CHARLOTTE, NC (WBTV) - When Marcus Jackson leaves his prison near the Outer Banks, he will be given a change of street clothes and not much else.
The former Charlotte-Mecklenburg Police Department officer was convicted two years ago of several crimes relating to sexual battery. Jackson groped and molested several women and mistreated two men during traffic stops on the job.
His release from prison means the legal process surrounding a civil lawsuit in federal court will likely speed up.
"It is one of the most cut and dry cases you could have," said attorney Brad Smith. His firm, Arnold and Smith, represents the two victims named in the civil lawsuit. Both women say they were groped when Jackson pulled over their car in December of 2009.
The city has paid nearly $700,000 to settle all the other lawsuits involving Jackson's victims. Smith's case is the last one and he said they are prepared for a trial next year.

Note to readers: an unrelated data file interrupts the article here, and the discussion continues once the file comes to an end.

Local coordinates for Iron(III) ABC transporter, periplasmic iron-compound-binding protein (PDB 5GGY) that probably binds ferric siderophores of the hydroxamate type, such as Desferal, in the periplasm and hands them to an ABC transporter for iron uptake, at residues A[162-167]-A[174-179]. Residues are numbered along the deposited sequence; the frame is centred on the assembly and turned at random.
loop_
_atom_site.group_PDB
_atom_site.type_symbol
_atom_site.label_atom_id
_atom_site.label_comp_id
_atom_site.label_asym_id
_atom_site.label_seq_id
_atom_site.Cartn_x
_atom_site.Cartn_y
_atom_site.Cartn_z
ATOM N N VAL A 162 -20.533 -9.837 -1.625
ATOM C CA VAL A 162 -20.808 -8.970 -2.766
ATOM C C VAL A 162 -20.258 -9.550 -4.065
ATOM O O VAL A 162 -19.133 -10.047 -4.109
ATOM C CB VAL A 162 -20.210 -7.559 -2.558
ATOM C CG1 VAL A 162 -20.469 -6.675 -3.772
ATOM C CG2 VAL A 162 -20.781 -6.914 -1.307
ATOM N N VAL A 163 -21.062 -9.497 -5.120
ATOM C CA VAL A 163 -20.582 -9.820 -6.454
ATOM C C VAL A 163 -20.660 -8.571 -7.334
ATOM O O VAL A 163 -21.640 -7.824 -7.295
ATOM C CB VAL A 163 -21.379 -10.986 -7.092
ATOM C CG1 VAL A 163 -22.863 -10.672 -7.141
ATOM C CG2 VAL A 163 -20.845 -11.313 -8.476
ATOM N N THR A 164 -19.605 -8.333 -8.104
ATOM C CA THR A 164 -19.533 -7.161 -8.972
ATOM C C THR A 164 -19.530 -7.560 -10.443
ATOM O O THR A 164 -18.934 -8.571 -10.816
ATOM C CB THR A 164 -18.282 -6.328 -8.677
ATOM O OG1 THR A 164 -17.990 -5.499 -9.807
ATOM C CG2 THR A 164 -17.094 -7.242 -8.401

"We have not been offered something that I think anybody would say is reasonable," said Smith.
It appears the city is preparing for an expensive fight.
The city has hired high-profile attorney Jim Cooney to work represent Chief Rodney Monroe. Keith Richardson, assistant director of city communications, said it's not unusual to hire outside their regular city staff attorneys when an employee or officer is also sued as an individual.
He said Cooney would be compensated through the city's risk fund. Cooney recently represented former presidential candidate John Edwards.
Monroe was accused of personally intervening to keep Jackson from being fired after Jackson allegedly lied about how fast he was going in an accident with a squad car.
The Chief is also accused of intervening after Jackson allegedly broke down his estranged wife's door.
The lawsuit says CMPD also failed to investigate a 2003 domestic violence order against Jackson and failed to find another one from 2005 during a background check.
The lawsuit claims the city was negligent in hiring, retaining, and supervising Jackson.
When he is released from prison, Jackson will have to check in with his probation officer for nine months in Mecklenburg County.